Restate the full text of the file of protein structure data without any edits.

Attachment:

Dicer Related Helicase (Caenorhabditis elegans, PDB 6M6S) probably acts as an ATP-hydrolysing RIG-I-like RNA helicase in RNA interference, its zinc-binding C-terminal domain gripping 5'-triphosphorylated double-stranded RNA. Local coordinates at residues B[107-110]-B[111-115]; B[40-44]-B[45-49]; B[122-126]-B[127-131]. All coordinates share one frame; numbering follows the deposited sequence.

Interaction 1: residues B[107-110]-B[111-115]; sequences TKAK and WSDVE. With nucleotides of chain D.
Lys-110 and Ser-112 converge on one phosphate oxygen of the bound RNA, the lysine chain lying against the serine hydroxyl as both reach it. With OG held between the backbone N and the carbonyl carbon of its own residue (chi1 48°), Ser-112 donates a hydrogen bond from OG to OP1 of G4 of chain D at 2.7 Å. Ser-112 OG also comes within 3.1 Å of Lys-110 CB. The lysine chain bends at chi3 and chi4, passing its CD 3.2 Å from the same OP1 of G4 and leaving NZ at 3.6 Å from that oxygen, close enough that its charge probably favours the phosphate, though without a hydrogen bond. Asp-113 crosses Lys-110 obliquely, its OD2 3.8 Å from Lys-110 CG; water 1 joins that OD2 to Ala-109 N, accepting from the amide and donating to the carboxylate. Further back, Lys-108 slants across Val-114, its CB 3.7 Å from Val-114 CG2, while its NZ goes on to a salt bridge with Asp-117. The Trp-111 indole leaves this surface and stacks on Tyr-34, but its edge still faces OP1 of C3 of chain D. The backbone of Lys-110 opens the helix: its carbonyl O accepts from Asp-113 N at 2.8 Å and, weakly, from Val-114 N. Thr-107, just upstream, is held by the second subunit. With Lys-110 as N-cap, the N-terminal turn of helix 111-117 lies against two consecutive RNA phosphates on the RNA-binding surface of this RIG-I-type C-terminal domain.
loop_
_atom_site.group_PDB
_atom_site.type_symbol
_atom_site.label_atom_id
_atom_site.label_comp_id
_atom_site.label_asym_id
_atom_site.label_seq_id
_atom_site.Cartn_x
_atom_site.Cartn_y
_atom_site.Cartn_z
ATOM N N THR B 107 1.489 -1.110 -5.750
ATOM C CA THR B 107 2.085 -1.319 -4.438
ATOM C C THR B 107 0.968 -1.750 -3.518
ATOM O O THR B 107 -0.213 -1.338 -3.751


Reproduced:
Dicer Related Helicase (Caenorhabditis elegans, PDB 6M6S) probably acts as an ATP-hydrolysing RIG-I-like RNA helicase in RNA interference, its zinc-binding C-terminal domain gripping 5'-triphosphorylated double-stranded RNA. Local coordinates at residues B[107-110]-B[111-115]; B[40-44]-B[45-49]; B[122-126]-B[127-131]. All coordinates share one frame; numbering follows the deposited sequence.

Interaction 1: residues B[107-110]-B[111-115]; sequences TKAK and WSDVE. With nucleotides of chain D.
Lys-110 and Ser-112 converge on one phosphate oxygen of the bound RNA, the lysine chain lying against the serine hydroxyl as both reach it. With OG held between the backbone N and the carbonyl carbon of its own residue (chi1 48°), Ser-112 donates a hydrogen bond from OG to OP1 of G4 of chain D at 2.7 Å. Ser-112 OG also comes within 3.1 Å of Lys-110 CB. The lysine chain bends at chi3 and chi4, passing its CD 3.2 Å from the same OP1 of G4 and leaving NZ at 3.6 Å from that oxygen, close enough that its charge probably favours the phosphate, though without a hydrogen bond. Asp-113 crosses Lys-110 obliquely, its OD2 3.8 Å from Lys-110 CG; water 1 joins that OD2 to Ala-109 N, accepting from the amide and donating to the carboxylate. Further back, Lys-108 slants across Val-114, its CB 3.7 Å from Val-114 CG2, while its NZ goes on to a salt bridge with Asp-117. The Trp-111 indole leaves this surface and stacks on Tyr-34, but its edge still faces OP1 of C3 of chain D. The backbone of Lys-110 opens the helix: its carbonyl O accepts from Asp-113 N at 2.8 Å and, weakly, from Val-114 N. Thr-107, just upstream, is held by the second subunit. With Lys-110 as N-cap, the N-terminal turn of helix 111-117 lies against two consecutive RNA phosphates on the RNA-binding surface of this RIG-I-type C-terminal domain.
loop_
_atom_site.group_PDB
_atom_site.type_symbol
_atom_site.label_atom_id
_atom_site.label_comp_id
_atom_site.label_asym_id
_atom_site.label_seq_id
_atom_site.Cartn_x
_atom_site.Cartn_y
_atom_site.Cartn_z
ATOM N N THR B 107 1.489 -1.110 -5.750
ATOM C CA THR B 107 2.085 -1.319 -4.438
ATOM C C THR B 107 0.968 -1.750 -3.518
ATOM O O THR B 107 -0.213 -1.338 -3.751